World Library  
Flag as Inappropriate
Email this Article

Firearms (Amendment) (No. 2) Act 1997

Article Id: WHEBN0002858115
Reproduction Date:

Title: Firearms (Amendment) (No. 2) Act 1997  
Author: World Heritage Encyclopedia
Language: English
Subject: Gun politics in the United Kingdom, Firearms Act, 1995, Firearm laws, Dunblane school massacre, Shooting sport
Collection: Firearm Laws, Gun Politics in the United Kingdom, United Kingdom Acts of Parliament 1997
Publisher: World Heritage Encyclopedia
Publication
Date:
 

Firearms (Amendment) (No. 2) Act 1997

Firearms (Amendment) (No. 2) Act 1997
Long title An Act to extend the class of prohibited weapons under the Firearms Act 1968 to include small-calibre pistols.
Citation 1997 c. 64
Introduced by Jack Straw[1]
Territorial extent England and Wales; Scotland
Dates
Royal Assent 27 November 1997
Commencement 17 December 1997,
1 February 1998[2]
Other legislation
Relates to Firearms Act 1968, Firearms (Amendment) Act 1997
Status: Current legislation
Text of statute as originally enacted
Text of the Firearms (Amendment) (No. 2) Act 1997 as in force today (including any amendments) within the United Kingdom, from the UK Statute Law Database

The Firearms (Amendment) (No. 2) Act 1997 was the second of two Acts of the Parliament of the United Kingdom from 1997 that amended the regulation of firearms within the United Kingdom. It was introduced by the newly elected Labour government of Tony Blair. The other Act was the Firearms (Amendment) Act 1997.

Contents

  • Background 1
  • See also 2
  • References 3
  • External links 4

Background

The act was created in response to the Snowdrop Petition following the Dunblane Massacre. The previous Conservative government had followed the recommendations of the Cullen Report on the massacre and introduced the Firearms (Amendment) Act 1997 that banned "high calibre" handguns, greater than .22 calibre (5.6 mm). This new (No. 2) act further banned the private possession of all cartridge ammunition handguns, regardless of calibre.

The only handguns still allowed following the ban were:

  • Antique and muzzle-loading black-powder guns
  • Guns of historic interest whose ammunition is no longer available ("Section 7.1" weapons)
  • Guns of historic interest with current calibres ("Section 7.3" weapons)[note 1]
  • Air pistols [note 2]
  • Guns which fall outside the Home Office definition of "handguns".[note 3]
  • Pistols used by hunters for humane dispatch.
  • Pistols for use as personal protection weapons, mainly in Northern Ireland by retired police or prison officers, but also prominent figures who were considered at risk.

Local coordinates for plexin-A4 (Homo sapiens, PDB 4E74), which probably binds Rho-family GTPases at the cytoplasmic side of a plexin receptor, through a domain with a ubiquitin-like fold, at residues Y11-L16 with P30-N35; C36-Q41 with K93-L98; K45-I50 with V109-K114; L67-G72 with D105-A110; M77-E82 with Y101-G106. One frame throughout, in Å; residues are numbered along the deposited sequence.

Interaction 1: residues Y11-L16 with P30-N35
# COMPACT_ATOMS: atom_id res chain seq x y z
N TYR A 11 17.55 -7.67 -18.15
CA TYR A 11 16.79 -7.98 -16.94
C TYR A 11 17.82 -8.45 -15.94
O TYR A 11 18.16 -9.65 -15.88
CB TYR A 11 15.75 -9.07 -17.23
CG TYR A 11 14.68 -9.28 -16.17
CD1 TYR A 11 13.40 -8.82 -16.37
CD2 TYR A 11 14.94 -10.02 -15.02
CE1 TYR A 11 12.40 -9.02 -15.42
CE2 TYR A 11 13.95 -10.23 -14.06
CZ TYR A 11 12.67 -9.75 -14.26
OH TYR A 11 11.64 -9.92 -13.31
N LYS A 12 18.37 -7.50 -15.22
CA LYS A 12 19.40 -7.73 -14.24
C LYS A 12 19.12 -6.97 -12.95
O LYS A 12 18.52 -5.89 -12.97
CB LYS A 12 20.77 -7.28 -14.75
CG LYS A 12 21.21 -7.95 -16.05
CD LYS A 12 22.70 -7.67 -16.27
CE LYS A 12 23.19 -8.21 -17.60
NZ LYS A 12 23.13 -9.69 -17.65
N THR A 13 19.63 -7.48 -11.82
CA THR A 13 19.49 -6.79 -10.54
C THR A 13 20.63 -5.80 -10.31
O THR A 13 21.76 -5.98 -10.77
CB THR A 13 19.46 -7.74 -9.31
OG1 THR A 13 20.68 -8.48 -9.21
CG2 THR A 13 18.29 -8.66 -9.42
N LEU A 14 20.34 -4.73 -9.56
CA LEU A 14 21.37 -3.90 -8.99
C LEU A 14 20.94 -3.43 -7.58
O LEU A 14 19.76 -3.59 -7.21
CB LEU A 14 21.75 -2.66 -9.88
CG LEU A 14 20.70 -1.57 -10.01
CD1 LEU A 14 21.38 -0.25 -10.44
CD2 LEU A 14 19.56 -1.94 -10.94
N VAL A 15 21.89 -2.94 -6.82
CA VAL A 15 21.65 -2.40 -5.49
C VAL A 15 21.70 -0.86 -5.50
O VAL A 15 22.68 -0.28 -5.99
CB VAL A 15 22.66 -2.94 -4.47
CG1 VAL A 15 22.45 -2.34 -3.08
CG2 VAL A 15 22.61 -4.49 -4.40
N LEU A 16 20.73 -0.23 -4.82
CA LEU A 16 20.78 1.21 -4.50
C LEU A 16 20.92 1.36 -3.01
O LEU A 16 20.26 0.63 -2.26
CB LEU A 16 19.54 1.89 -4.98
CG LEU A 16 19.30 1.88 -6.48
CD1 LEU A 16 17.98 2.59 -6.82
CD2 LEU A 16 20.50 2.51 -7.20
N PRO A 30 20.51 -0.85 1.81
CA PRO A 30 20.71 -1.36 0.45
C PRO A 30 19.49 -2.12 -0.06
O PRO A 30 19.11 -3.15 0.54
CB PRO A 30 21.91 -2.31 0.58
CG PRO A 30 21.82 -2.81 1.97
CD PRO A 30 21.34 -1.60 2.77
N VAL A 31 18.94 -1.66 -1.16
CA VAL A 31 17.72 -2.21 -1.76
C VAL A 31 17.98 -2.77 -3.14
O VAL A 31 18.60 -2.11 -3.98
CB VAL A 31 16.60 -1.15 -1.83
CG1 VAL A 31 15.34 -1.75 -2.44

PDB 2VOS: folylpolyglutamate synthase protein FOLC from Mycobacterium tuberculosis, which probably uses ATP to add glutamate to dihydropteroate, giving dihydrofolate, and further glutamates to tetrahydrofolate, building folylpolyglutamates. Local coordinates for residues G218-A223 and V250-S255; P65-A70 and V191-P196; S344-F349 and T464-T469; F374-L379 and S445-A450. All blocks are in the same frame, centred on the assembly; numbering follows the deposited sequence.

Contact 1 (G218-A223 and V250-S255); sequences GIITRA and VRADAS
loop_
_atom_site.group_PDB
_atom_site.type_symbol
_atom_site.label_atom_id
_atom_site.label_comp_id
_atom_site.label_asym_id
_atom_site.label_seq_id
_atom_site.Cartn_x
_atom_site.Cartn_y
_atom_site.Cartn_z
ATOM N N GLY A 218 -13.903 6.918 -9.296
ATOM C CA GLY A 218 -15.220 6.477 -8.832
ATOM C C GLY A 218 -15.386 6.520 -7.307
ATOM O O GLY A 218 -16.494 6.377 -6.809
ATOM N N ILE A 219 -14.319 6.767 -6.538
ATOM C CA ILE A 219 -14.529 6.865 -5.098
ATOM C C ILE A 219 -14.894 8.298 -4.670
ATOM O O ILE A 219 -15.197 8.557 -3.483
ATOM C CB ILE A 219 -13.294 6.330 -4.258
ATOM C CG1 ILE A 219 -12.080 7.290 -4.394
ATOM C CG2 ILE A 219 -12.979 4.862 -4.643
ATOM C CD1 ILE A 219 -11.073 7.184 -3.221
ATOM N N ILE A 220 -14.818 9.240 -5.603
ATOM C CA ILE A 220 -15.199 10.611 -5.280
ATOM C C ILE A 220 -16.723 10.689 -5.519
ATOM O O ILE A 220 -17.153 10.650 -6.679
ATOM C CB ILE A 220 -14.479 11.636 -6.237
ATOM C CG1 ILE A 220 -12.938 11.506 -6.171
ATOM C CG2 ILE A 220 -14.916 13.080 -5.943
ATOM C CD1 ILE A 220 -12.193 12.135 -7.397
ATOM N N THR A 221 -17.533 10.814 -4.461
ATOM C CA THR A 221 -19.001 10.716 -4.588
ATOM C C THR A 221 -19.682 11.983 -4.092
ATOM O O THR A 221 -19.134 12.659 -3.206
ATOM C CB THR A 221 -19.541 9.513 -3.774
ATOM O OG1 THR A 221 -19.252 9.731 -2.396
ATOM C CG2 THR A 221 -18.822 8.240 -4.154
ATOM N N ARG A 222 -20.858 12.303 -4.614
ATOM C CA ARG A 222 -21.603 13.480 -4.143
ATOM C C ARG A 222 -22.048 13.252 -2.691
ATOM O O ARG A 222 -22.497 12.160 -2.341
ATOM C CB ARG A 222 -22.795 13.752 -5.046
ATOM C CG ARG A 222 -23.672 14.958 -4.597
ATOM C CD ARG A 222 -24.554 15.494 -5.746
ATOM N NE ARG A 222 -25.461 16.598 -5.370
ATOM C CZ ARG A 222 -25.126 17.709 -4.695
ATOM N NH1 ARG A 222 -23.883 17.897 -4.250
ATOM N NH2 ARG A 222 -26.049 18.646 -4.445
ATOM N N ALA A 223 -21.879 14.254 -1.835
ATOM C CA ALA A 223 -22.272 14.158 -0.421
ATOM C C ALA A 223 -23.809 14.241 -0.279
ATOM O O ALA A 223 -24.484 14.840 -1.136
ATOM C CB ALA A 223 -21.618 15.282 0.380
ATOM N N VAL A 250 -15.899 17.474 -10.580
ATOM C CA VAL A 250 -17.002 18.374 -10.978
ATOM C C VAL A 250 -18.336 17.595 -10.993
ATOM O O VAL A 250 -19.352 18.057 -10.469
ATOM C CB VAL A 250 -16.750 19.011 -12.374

Notes
  1. ^ Guns of historic interest, are ones that were typically manufactured before the year 1919. Since so-called "Section 7.3" historic weapons use currently available ammunition, they must be kept at a secure designated site such as the Bisley Camp, in Surrey.
  2. ^ Air pistols are legally required not to exceed a muzzle energy of 6 ft·lbf (8.1 J).
  3. ^ Weapons not treated as "handguns". This exception allows National Smallbore Rifle Association (NSRA) "long arms" and long-barreled handguns of both small- and full-bore. Larger firearms, whose barrel length or overall firearm length exceeds that of a handgun are treated as rifles for legal purposes.

See also

References

  1. ^ "Hansard, Vol 294 Col 851". 1997-05-22. Retrieved 2008-05-29. 
  2. ^ "The Firearms (Amendment) (No. 2) Act 1997 (Commencement) Order 1997 (No. 3114 (c.116))". 1997-12-17. Retrieved 2008-05-28. 

External links

  • Text of the Firearms (Amendment) (No. 2) Act 1997 as in force today (including any amendments) within the United Kingdom, from the UK Statute Law Database
This article was sourced from Creative Commons Attribution-ShareAlike License; additional terms may apply. World Heritage Encyclopedia content is assembled from numerous content providers, Open Access Publishing, and in compliance with The Fair Access to Science and Technology Research Act (FASTR), Wikimedia Foundation, Inc., Public Library of Science, The Encyclopedia of Life, Open Book Publishers (OBP), PubMed, U.S. National Library of Medicine, National Center for Biotechnology Information, U.S. National Library of Medicine, National Institutes of Health (NIH), U.S. Department of Health & Human Services, and USA.gov, which sources content from all federal, state, local, tribal, and territorial government publication portals (.gov, .mil, .edu). Funding for USA.gov and content contributors is made possible from the U.S. Congress, E-Government Act of 2002.
 
Crowd sourced content that is contributed to World Heritage Encyclopedia is peer reviewed and edited by our editorial staff to ensure quality scholarly research articles.
 
By using this site, you agree to the Terms of Use and Privacy Policy. World Heritage Encyclopedia™ is a registered trademark of the World Public Library Association, a non-profit organization.
 


Copyright © World Library Foundation. All rights reserved. eBooks from Project Gutenberg are sponsored by the World Library Foundation,
a 501c(4) Member's Support Non-Profit Organization, and is NOT affiliated with any governmental agency or department.